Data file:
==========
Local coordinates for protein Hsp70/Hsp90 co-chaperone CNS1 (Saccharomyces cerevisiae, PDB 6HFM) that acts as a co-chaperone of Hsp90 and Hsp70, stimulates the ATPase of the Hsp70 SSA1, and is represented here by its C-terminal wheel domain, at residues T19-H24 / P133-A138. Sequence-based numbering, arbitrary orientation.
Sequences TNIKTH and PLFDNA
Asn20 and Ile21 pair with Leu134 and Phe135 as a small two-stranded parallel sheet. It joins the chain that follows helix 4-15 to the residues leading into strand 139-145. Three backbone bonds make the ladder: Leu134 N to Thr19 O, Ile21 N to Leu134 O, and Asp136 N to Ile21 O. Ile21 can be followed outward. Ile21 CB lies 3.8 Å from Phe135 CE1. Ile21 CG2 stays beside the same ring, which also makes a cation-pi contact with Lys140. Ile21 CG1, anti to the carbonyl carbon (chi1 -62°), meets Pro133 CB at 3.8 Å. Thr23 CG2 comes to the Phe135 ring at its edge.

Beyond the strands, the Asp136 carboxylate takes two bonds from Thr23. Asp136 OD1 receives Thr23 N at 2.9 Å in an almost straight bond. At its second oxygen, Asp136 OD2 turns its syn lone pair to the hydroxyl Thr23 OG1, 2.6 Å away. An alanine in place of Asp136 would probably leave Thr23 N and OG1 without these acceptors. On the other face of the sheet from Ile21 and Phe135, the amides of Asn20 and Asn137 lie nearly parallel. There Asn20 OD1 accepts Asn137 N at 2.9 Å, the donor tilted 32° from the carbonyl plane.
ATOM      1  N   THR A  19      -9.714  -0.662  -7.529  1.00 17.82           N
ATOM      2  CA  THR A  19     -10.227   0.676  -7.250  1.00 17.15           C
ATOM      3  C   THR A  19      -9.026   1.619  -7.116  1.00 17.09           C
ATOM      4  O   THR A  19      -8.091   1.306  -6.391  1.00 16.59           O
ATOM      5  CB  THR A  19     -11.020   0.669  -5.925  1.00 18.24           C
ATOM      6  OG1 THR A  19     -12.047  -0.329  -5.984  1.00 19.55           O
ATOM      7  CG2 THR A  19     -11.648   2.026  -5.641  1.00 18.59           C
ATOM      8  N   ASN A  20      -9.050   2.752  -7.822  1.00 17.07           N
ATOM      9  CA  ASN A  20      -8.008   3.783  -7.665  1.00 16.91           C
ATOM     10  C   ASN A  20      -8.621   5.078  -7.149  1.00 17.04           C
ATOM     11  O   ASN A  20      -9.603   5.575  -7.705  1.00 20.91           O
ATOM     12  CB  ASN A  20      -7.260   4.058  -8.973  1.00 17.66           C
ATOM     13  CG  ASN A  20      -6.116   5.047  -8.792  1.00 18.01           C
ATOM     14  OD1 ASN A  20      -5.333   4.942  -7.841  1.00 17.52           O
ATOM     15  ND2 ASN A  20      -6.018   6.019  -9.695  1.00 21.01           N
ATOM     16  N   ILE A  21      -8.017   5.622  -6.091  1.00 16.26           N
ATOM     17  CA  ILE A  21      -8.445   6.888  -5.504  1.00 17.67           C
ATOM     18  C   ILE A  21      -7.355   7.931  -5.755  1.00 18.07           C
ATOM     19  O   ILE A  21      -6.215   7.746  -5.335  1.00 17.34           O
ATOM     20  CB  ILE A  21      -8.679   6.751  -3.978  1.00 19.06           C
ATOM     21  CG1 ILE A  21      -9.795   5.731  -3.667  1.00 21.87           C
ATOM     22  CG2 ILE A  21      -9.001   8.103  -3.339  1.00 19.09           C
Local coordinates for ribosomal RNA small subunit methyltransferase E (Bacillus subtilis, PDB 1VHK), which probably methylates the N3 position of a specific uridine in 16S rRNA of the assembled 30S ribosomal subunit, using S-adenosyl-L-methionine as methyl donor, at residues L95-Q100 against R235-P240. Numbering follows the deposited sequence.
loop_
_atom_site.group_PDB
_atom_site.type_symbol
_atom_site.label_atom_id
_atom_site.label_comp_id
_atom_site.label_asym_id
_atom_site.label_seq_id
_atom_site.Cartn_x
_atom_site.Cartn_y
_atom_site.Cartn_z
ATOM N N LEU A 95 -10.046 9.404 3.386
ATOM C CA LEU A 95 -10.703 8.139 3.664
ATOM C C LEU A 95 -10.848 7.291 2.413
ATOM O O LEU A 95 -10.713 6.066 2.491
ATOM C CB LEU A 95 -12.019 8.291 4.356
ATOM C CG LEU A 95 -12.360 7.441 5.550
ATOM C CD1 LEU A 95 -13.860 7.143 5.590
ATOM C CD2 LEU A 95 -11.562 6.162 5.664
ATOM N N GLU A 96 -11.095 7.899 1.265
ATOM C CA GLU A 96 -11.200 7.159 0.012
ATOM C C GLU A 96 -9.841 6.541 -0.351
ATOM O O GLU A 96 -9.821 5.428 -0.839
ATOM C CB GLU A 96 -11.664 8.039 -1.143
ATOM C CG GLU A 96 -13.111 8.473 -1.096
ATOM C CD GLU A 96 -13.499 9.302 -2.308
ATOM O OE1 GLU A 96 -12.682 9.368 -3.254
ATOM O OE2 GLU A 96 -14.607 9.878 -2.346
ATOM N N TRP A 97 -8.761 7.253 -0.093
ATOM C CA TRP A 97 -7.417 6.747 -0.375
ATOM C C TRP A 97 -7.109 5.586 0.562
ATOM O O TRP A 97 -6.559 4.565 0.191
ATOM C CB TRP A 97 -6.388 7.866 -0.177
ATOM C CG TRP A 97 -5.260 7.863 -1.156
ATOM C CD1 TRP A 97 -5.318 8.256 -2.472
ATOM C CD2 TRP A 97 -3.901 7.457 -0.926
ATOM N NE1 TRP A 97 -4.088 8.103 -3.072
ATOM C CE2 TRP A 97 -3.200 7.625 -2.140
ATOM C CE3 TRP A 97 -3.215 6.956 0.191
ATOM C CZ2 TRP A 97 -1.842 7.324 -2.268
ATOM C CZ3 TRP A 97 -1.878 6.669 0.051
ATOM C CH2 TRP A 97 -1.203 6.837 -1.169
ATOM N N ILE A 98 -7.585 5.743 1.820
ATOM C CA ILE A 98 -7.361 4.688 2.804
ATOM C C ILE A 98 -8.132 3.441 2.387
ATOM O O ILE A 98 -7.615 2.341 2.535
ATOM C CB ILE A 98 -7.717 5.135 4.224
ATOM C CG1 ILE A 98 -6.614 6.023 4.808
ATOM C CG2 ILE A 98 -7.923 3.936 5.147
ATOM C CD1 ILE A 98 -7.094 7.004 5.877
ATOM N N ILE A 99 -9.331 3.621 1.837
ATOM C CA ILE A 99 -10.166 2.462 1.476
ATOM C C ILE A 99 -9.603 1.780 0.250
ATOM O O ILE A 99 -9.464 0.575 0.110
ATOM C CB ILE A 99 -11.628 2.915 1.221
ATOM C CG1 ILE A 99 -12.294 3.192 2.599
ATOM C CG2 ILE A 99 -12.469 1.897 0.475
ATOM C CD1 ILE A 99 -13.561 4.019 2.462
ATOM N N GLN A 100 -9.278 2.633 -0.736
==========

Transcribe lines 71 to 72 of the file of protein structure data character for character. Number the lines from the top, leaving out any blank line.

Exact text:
ATOM C C ILE A 98 -8.132 3.441 2.387
ATOM O O ILE A 98 -7.615 2.341 2.535